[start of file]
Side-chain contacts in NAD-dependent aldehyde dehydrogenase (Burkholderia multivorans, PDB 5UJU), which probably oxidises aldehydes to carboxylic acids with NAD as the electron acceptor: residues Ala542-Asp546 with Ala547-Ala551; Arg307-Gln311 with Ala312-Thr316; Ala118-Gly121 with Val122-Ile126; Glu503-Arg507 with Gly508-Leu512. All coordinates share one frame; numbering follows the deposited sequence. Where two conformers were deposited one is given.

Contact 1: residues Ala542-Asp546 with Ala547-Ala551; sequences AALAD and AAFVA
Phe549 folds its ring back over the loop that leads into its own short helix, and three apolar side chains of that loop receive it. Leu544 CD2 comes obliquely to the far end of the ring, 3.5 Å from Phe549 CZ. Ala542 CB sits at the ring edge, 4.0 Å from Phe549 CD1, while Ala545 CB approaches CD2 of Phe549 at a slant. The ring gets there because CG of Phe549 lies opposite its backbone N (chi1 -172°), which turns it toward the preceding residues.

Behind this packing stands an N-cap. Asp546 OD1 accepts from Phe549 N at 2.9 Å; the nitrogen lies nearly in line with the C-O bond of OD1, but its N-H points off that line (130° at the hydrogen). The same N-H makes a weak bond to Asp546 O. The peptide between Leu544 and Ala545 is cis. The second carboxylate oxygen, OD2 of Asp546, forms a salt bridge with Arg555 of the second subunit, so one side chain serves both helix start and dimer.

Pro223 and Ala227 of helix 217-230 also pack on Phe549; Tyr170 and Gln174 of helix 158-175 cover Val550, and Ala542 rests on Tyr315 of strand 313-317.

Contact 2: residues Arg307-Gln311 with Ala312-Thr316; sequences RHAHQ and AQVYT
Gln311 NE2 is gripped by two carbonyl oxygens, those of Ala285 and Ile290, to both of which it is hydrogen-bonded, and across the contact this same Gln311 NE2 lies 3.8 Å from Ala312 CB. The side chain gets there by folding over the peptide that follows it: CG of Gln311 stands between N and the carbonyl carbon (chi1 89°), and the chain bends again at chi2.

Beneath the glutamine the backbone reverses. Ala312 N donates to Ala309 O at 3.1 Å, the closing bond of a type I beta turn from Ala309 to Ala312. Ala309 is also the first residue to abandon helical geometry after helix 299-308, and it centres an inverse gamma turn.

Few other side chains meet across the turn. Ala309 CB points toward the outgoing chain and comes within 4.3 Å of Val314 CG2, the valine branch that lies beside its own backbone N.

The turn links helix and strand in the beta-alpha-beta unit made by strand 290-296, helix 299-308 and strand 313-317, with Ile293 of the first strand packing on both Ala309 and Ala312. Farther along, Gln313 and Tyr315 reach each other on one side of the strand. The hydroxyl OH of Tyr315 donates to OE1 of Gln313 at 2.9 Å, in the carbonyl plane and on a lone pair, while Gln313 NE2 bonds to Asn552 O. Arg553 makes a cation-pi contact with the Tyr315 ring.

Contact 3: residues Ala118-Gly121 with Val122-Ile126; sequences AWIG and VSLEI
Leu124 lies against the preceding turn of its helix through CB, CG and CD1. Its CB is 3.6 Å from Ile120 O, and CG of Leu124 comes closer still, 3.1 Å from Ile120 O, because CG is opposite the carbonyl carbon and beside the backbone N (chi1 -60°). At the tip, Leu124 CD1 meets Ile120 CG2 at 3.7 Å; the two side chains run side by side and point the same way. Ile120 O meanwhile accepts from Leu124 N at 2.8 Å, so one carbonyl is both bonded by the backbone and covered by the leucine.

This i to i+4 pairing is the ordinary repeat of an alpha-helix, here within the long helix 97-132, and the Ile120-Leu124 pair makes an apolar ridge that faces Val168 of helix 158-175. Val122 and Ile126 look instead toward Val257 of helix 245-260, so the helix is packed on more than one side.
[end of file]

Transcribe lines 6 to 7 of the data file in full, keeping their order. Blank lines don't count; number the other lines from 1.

Contact 2: residues Arg307-Gln311 with Ala312-Thr316; sequences RHAHQ and AQVYT
Gln311 NE2 is gripped by two carbonyl oxygens, those of Ala285 and Ile290, to both of which it is hydrogen-bonded, and across the contact this same Gln311 NE2 lies 3.8 Å from Ala312 CB. The side chain gets there by folding over the peptide that follows it: CG of Gln311 stands between N and the carbonyl carbon (chi1 89°), and the chain bends again at chi2.